Unbelievably, Woolf expected Boxall, hired as a cook, to do all the household chores in a Victorian household without modern plumbing (think chamberpots) on her own. Reading excerpts of Mrs. Woolf and the Servants: An Intimate History of Domestic Life in Bloomsbury in Mona Simpson's book review made my blood boil. I don't think I need to read Woolf's diary. The relationship between the two women ended, after 18 years, when Boxall demanded a room of one's own by asking Woolf to please leave her room. Good for her.
I am surprised that the Atlantic Monthly website didn't link Imperfect Union with that old Caitlin Flanagan classic, How Serfdom Saved the Women's Movement. It's true. You can enjoy more life if you find someone else to do your dirty work. Come to think of it, you can enjoy more life if you get someone else to pay your bills.
I can't stop thinking about how Woolf unilaterally decided to loan out Boxall to her sister's household as if she owned the right to Boxall's labors. Was Boxall an employee or a slave?
The first few chapters of Joan Williams' Unbending Gender survey the history of laws regarding women's labors. Williams is a law professor, and the book can be heavy reading, but I can't recommend the book enough. At the very least, read the history in the early chapters.
Cleaning their own chamberpot never occurred to Virginia Woolf or her husband. That theme is explored in the anthology, Global Woman. I can't remember the anthropological/sociology jargon in the book for it, but it was something like transference. That is, some people assume that their gender (male) or their class get them out of doing dirty work. It never even occurs to them that they could or should do their own dirty work.
The chapter in Global Woman about the plight of a Taiwanese family and their Filipina maid comes to mind. An invalid elderly mother moves in with her retired son against the wishes of his wife. The son/husband says that his mother cannot go to a nursing home; what would people say? What kind of son would he be if he let his mother go to one of those places? He must care for her at his home.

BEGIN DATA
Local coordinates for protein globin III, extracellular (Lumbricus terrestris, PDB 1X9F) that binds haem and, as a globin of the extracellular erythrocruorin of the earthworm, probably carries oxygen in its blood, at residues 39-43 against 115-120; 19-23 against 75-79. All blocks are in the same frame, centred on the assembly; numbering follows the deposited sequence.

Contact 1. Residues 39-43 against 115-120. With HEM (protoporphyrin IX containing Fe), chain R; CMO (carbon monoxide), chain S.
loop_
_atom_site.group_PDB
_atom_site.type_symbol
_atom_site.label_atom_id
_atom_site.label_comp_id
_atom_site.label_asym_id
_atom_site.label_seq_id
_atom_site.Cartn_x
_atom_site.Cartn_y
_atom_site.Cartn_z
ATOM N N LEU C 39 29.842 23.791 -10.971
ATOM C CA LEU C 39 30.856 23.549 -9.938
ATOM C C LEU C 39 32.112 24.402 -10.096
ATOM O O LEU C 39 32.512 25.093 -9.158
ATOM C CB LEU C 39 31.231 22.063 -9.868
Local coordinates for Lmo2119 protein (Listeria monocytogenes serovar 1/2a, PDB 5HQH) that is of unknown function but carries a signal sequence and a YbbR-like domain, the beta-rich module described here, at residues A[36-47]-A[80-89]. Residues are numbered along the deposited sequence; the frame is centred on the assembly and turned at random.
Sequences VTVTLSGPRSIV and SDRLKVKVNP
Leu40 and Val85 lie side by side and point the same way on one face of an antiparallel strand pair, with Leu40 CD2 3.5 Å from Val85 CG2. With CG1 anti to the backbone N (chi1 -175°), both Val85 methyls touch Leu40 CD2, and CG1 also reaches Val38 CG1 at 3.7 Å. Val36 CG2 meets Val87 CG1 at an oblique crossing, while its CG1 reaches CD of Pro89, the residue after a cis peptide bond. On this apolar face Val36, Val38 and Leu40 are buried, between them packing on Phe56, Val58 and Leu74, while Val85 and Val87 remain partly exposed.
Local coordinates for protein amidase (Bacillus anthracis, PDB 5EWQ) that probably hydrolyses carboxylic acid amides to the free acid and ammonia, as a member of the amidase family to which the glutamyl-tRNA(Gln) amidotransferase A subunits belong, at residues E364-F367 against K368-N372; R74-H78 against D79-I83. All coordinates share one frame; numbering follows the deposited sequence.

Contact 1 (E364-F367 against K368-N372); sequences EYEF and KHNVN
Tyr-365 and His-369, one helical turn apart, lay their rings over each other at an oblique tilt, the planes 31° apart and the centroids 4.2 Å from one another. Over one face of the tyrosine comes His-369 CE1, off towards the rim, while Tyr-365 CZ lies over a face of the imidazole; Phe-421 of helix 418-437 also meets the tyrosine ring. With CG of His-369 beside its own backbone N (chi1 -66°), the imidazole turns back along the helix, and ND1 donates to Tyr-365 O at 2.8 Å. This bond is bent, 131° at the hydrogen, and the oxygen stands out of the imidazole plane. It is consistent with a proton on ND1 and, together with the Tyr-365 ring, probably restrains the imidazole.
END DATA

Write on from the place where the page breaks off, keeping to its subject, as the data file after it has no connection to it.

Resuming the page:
His retired wife, who had worked as a schoolteacher and raised their (grown) children with minimum help from him, found herself trapped in retirement in the house seven days a week with a very demanding and sadistic mother in law. Her husband sat in his chair and read the newspaper all day, even with a graduate student studying household distribution of work observing the household. He felt absolutely no guilt because it never occurred to him that caring for his mother meant doing the work himself. (I wish I could remember the book's term for that kind of myopia.)
In the end, the wife/daughter in law went back to work three days a week so that she could afford to hire a live-in Filipina maid. If she taught three days a week and took care of her mother in law on the maid's days off, that left her 2-3 days a week of freedom. She said that she would have to work until her mother in law died; her husband would not pay for the maid because it was something that they should have been able to handle on their own. That kind of obstinate blindness is very convenient. ;-)
Lost & Found points out another way in which the labor of a woman can be taken away from her against her will. Louise Teagarden's skeletal remains were found in a cave in the Santa Rosa mountains decades after her disappearance. Why did she disappear?
She intended to come back. Why else would she have drained her car's radiator as a precaution against the desert winter cold? Could it have been an attempt to use her own time on her own terms, even for a short while?
Of three sisters, Teagarden was the only one who never married and thus was expected to be her family's helper--coming home as an adult to nurse one sister through an infected cat bite and her father through prostate cancer.As an evolutionary biologist pointed out, there are advantages to having homosexual family members. The unmarried aunts lived with their siblings and took care of their nieces and nephews. No one asked them what they wanted, but their thankless labors helped ensure the survival of their relatives.
Anyway, it was probably better being chilly in a cave than at home with her family for the holidays. Her father had died three years before, followed soon after by her sister Virginia. Her girlfriend Moore had moved away. Now her mother's health was declining, and Teagarden was again under pressure to come home and care for her. After all, as her surviving sister surely pointed out, Teagarden had no responsibilities.